Monday, March 9, 2015

Book Review: Challenger Deep by Neal Shusterman

Challenger Deep by Neal Shusterman, HarperCollins, April 2015.

Genre: Realistic/Magical Realism

Good for: Grades 8 and Up

Summary: Fifteen year-old Caden Bosch's life takes place in two different worlds. The first is where he is a crew member aboard a ship bound for the Marianas Trench. The second is where he is a teenager struggling through paranoia and, eventually, schizophrenia.

Thoughts: For me, this was a difficult read. Not because it was boring or a slog to get through, but because of how dark and heartbreaking Caden's story is. It begins with Caden describing his travels aboard the ship along with the crew and their mission: to find treasure by diving into the deepest part of the Marianas Trench called the Challenger Deep. Then the story begins to alternate with Caden in the real world as a teenager who becomes increasingly paranoid at home and school. For instance, he believes that a classmate he barely knows is trying to kill him. His symptoms worsen until his parents have no other choice but to commit him. Most readers will figure out partway through that the "ship" chapters are a metaphor for Caden's time in the psychiatric hospital though until then, the story can make them feel a bit disoriented and confused (much like Caden's state of mind). Illustrations from the author's son, who has dealt with mental illness himself, are interspersed throughout and help to enhance the mood. While the teen appeal isn't obvious (it is quite a heavy, dark read), it's a great one to generate discussion in a book group or classroom.

My Goodreads Rating: 5 out of 5 stars

Wednesday, March 4, 2015

Flannel Friday Guest Post Palooza: Boots by Laurie Berkner

In celebration of Flannel Friday's 4th birthday, bloggers are hosting a Guest Post Palooza! What this means is that current bloggers are pairing up with those who would like to contribute to Flannel Friday and share their great flannel ideas.

Today my blog is hosting a post about this cute flannel from Leah King, a librarian at the Bowman Regional Public Library in North Dakota. Greetings from Ohio, Leah!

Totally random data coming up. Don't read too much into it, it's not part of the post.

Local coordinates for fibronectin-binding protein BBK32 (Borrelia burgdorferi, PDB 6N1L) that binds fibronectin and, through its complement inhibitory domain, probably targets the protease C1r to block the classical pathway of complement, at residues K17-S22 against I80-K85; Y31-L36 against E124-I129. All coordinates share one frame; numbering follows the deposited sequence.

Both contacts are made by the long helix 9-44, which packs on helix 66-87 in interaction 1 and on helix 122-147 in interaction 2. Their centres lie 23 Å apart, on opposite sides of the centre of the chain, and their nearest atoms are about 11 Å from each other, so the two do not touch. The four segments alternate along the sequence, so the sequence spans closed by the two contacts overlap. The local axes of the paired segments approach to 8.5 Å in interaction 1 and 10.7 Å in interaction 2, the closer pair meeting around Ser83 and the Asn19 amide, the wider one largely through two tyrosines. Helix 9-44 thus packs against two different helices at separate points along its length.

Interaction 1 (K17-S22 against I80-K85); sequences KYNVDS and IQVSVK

Thank you to Kim for posting my first Flannel Friday contribution on her blog!!!

I love action songs and getting the children up off the benches during story time!  Laurie Berkner gets me bopping in no time flat.  When I did a Rain Story Time, I decided to flannelize her song Boots.  We get to spell and stomp and dance.  Does it get any better than that?! 

B-O-O-T-S boots!
B-O-O-T-S red boots!
In my red boots, in my red boots
I stomp around in my red boots.
In my boots (stomp, stomp)
In my boots (stomp, stomp)
I stomp around in my boots.

B-O-O-T-S boots!
B-O-O-T-S frog boots!
In my frog boots, in my frog boots
I jump up and down in my frog boots.
In my boots (ribbit, ribbit )
In my boots (ribbit, ribbit)
I jump up and down in my boots.

B-O-O-T-S boots!
B-O-O-T-S dancing boots!
In my dancing boots, in my dancing boots
I dance around in my dancing boots.
In my boots (bah, bah, bah)
In my boots (doo, doo, doo)
I dance around in my boots.

B-O-O-T-S boots!
B-O-O-T-S rain boots!
In my rain boots, in my rain boots
I splash around in my rain boots.
In my boots (splish, splash)
In my boots (splish, splash)
I splash around in my boots.

You could also change up this song according to your story time.  My kids would like “oinking” in “pig boots” as well as acting out in many other types of boots.

You can see Laurie Berkner singing her fabulous song Boots in the following YouTube link:
Mollie at What Happens in Storytime is hosting this week's Flannel Friday. You can find the round-up over on her blog! For more information on Flannel Friday, check out their websiteFacebook group, or Pinterest page.

Tuesday, March 3, 2015

Book Review: Fish in a Tree

Fish in a Tree by Lynda Mullaly Hunt, Nancy Paulsen Books, February 2015.

Genre: Realistic

Good for: Grades 3 to 7

Summary: Sixth-grader Ally Nickerson can't read. She can see the words on the page, but they dance around and don't make any sense to her. Ashamed, she acts disruptive in class in order to hide the real issue of her dyslexia. Even though she's actually good at things like math and art, the other kids call her stupid and slow. So when a new teacher arrives and wants to help Ally with her problem, she is reluctant to come around and finally realize that maybe she isn't as hopeless as she thinks.

Thoughts: Overall, this is a sweet, uplifting story about a girl who thinks that just because her mind works differently, she isn't as smart or as normal as the other kids in class. Along the way, she befriends Albert, a quiet and pragmatic boy with a less-than-ideal home life and Keisha, a confident girl with a talent for baking. Ally herself is coping with a military father who is away from home. Ally and her two friends are the most realistically portrayed characters by far. There are some nice moments with the other classmates, namely a hyper boy named Oliver and the "assistant bully" Jessica. However (and unfortunately) bully-in-charge Shay and the unconventional teacher, Mr. Daniels, fall flat. While the story starts strong, it begins to fall into cliched and sappy territory with one too many uplifting moments to make it ring completely true.  Nevertheless, this is a heartwarming story overall and would be a great choice for a tween book club or classroom.

My Goodreads Rating: 3.5 out of 5 stars